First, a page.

FASB: Put Pension Status on the Balance Sheet

The board takes the first step in its purported overhaul of the current retiree-benefit accounting system.

The Financial Accounting Standards Board proposed Friday that employers should put the amounts that their retiree-benefit plans are underfunded or overfunded on their balance sheets.

FASB also wants to require employers to gauge their retiree-benefit-plan assets and obligations as of the date of their financial statements. The proposed changes would boost “the transparency and completeness of financial statements for shareholders, creditors, employees, retirees, donors, and other users,” the board claimed.

The exposure draft the board issued stems from the first phase of a previously announced “comprehensive project to reconsider guidance” in Statement No. 87 (Employers’ Accounting for Pensions) and Statement No. 106 (Employers’ Accounting for Postretirement Benefits Other Than Pensions). A second, much more complex phase will tackle the entire retiree-benefit accounting system, including health benefits as well as pensions. The board expects to link up with the International Accounting Standards Board on that part of the effort.

Current accounting standards don’t provide complete information about postretirement-benefit obligations, according to FASB. For example, the standards enable an employer to recognize an asset or liability in its balance sheet that almost always differs from its overfunded or underfunded positions. Instead, employers report their current funded status in the notes to financial statements. That incomplete reporting spawns delayed recognition of changes in plan assets and liabilities that affect the costs of providing benefits, the board asserted.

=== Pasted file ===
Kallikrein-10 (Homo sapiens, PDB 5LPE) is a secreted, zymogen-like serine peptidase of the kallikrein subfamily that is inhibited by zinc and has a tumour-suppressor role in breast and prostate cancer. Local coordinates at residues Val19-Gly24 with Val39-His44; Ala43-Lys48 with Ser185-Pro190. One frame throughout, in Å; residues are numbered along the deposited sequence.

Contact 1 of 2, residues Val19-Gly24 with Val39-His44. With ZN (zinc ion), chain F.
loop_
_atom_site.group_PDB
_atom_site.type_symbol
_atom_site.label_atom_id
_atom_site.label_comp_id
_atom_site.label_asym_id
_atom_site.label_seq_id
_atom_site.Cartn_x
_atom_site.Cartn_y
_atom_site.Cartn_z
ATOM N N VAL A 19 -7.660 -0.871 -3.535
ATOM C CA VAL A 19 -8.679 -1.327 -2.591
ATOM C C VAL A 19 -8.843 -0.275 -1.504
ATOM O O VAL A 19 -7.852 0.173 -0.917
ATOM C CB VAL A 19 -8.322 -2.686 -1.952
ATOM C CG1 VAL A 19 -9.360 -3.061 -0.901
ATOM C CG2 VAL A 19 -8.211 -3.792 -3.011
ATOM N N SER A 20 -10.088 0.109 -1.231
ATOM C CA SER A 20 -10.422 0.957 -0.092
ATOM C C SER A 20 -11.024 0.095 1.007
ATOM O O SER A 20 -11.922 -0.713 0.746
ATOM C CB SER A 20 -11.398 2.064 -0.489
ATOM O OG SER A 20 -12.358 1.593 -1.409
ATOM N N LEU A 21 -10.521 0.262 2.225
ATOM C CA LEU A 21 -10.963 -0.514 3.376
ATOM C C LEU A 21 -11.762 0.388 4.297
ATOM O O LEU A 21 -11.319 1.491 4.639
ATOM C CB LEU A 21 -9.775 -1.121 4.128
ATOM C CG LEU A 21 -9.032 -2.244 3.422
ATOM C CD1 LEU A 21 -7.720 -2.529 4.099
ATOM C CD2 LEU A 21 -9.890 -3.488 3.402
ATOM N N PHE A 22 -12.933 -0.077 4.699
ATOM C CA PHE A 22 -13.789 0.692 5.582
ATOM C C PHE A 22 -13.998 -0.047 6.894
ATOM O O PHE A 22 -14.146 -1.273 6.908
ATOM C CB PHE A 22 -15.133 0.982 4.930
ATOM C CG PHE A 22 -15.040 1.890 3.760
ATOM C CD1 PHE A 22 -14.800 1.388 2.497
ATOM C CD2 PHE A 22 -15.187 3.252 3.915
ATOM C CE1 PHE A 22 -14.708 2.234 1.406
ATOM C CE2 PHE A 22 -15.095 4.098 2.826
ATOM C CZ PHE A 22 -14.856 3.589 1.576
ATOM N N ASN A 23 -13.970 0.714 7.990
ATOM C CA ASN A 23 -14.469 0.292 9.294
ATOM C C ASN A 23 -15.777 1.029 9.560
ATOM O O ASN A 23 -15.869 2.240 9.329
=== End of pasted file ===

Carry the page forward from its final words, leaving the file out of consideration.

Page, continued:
Indeed, Bradley Belt, the outgoing executive director of Pension Benefit Guaranty Corp., has contended that because employers operate under both generally accepted accounting principles and Employee Retirement Income Security Act rules, they sometimes engage in “information arbitrage” — choosing whichever system tells a better story. That has enabled some plan sponsors to report that their plans are “fully funded” when they are actually running short of funds.

“Many constituents, including our advisory councils, investors, creditors, and the [Securities and Exchange Commission] staff, believe that the current incomplete accounting makes it difficult to assess an employer’s financial position and its ability to carry out the obligations of its plans,” said FASB member George Batavick. “We agree. Today’s proposal, by requiring sponsoring employers to reflect the current overfunded or underfunded positions of postretirement benefit plans in the balance sheet, makes the basic financial statements more complete, useful, and transparent.”

With the exception of the requirement to measure plan assets and obligations as of the balance-sheet date, FASB’s proposed changes would be effective for fiscal years ending after December 15. The board would require public companies to apply the proposed changes to the measurement date for fiscal years beginning after December 15. Nonpublic entities, including nonprofits, would have to apply the changes in fiscal years beginning after December 15, 2007.

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